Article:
News Archive

Super Scan!

26 September 2011

Super Scan!

New technology has always been at the forefront of the spatial industry. Terrestrial scanning is the most recent and specialised development in survey technology allowing for the observation and collection of accurate detailed 3D data quicker and more efficient than ever before.


Terrestrial scanning is ideally suited for surveys with occupational health and safety constraints, fragile or 'zero impact sites' or where conventional single point survey methodologies can be too time consuming and cumbersome. Instead, it allows for substantial simultaneous data to be collected beyond the immediate area of interest, often eliminating the need for additional site visits due to changes in the original scope of works.

The speed of data capture, reduced safety requirements, scanner range and reduced field survey requirements result in significant time and cost savings.

Terrestrial scanning provides survey methodology for a range of applications including:

Mines and quarries

Urban topography

Topographic or detail surveys

Architecture and archaeology


RPS has invested a great deal of time and effort into R&D for terrestrial scanning to ensure that our clients are able to have the best available technology and deliverables for their projects. RPS turned to laser scanning as we were encountering ever increasing complex projects and safety concerns on some of our survey jobs.

The multidisciplinary nature of RPS’ business allows us to apply our terrestrial scanning services beyond the conventional survey market. Instead, it can be applied across a number of our service lines including design and planning.

Brisbane Senior Surveyor – Terrestrial Scanning, Nick McKelvey has been involved in terrestrial scanning for the past three years. During this time, he has worked on a diverse range of projects ranging from sites as small as a set of stairs for an insurance claim to much larger projects such as providing pre-design information for the full length of the 6.5km Airport Link project in Brisbane. Late last year, Nick attended and presented at SPAR Europe 2010 - an international scanning conference on 3D imaging for design, construction, manufacturing and security planning.


Held in Amsterdam over two days, SPAR Europe provided attendees with the opportunity to connect with others involved in 3D laser scanning from all over the world, to share experiences and to expand the technological capabilities of 3D in all fields of work. The conference was well attended by approximately 450 laser scanning users including surveyors, engineers, architects, and archaeologists. During the conference, Nick presented at the FARO Europe Laser Scanner User Meeting. FARO is a leading edge company in scanning hardware and during SPAR Europe they invited their community of users to exchange knowledge and share some of their most interesting projects and experiences with each other. Nick’s presentation focused on RPS’ extensive laser scanning experience and our unique multidiscipline approach to scanning.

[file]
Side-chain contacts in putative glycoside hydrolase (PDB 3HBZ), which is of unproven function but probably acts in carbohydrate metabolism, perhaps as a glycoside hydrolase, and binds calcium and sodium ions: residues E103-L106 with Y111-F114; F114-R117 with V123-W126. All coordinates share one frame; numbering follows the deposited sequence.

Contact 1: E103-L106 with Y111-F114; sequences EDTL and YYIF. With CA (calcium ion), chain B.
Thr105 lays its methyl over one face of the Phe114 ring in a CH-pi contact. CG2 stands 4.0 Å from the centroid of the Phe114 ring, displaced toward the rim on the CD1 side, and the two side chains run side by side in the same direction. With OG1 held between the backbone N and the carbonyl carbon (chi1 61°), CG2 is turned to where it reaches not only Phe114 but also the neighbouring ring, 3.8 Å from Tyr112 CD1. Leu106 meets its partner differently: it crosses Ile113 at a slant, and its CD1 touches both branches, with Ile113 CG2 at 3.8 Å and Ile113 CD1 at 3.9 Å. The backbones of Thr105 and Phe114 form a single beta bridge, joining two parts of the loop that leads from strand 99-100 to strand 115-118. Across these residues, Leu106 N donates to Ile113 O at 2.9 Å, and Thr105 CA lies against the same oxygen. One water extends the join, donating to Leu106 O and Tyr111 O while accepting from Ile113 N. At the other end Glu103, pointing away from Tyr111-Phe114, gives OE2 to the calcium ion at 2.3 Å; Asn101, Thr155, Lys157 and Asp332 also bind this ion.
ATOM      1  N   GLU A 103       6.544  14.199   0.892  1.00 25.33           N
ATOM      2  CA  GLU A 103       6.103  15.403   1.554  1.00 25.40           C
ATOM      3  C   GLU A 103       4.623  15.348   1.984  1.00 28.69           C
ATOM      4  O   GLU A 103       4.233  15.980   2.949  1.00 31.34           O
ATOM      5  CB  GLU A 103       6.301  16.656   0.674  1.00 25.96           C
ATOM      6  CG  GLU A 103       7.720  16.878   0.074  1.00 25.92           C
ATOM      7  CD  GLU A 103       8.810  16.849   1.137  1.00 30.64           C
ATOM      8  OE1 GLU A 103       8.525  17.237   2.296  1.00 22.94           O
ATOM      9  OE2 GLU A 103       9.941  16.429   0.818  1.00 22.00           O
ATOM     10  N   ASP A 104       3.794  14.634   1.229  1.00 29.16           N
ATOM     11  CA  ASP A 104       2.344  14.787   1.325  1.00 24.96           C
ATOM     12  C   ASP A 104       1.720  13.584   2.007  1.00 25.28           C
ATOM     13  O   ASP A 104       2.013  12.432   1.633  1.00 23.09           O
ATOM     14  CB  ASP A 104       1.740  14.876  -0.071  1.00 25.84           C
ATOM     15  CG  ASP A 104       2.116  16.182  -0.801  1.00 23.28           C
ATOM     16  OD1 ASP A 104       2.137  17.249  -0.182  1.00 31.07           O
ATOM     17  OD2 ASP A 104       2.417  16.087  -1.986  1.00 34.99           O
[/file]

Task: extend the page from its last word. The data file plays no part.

Closer to home, Nick and his team have been using their 3D laser scanning technology to great effect on some recent projects. They have just completed modelling the entire Queen St Mall for a lighting study for Brisbane City Council. This is a particularly unique application of the technology turning the scan data into a 3D model.

2011 has started strong with a number of interesting projects in the pipeline including archaeological preservation as well as involvement in other projects.

RPS Celebrates the Official Opening of Mizen Head Footbridge at Ireland's South Westerly Point

14 September 2011

RPS Celebrates the Official Opening of Mizen Head Footbridge at Ireland's South Westerly Point



On Friday 5th August, the Mizen Head Footbridge was officially opened by Minister for Transport, Tourism & Sport, Leo Varadker T.D. The opening marked the successful completion of a very complex engineering project for RPS, our client Cork County Council and the contractor Carillion Irishenco.

Mizen Head Footbridge is located at the south westerly tip of Ireland. Spanning 50m across a dramatic sea gorge, it leads to the Mizen Head Lighthouse owned by the Commissioners of Irish Lights. The original structure was built in 1909 and was considered to be the longest reinforced concrete bridge of its type in Europe at the time.

After 100 years of service, the iconic bridge has been demolished and faithfully reconstructed to its original form. The complex project was delivered on time and within budget to the satisfaction of the funding authorities – Fáilte Ireland, Cork County Council and the Commissioners of Irish Lights. “102 years later, the Project Team has successfully delivered a new, replica reinforced concrete structure, following careful removal of the original structure”, says Kieran Ruane, Project Manager, RPS. “The successful completion of the project has preserved a landmark structure on the coast of Ireland for future generations to enjoy.”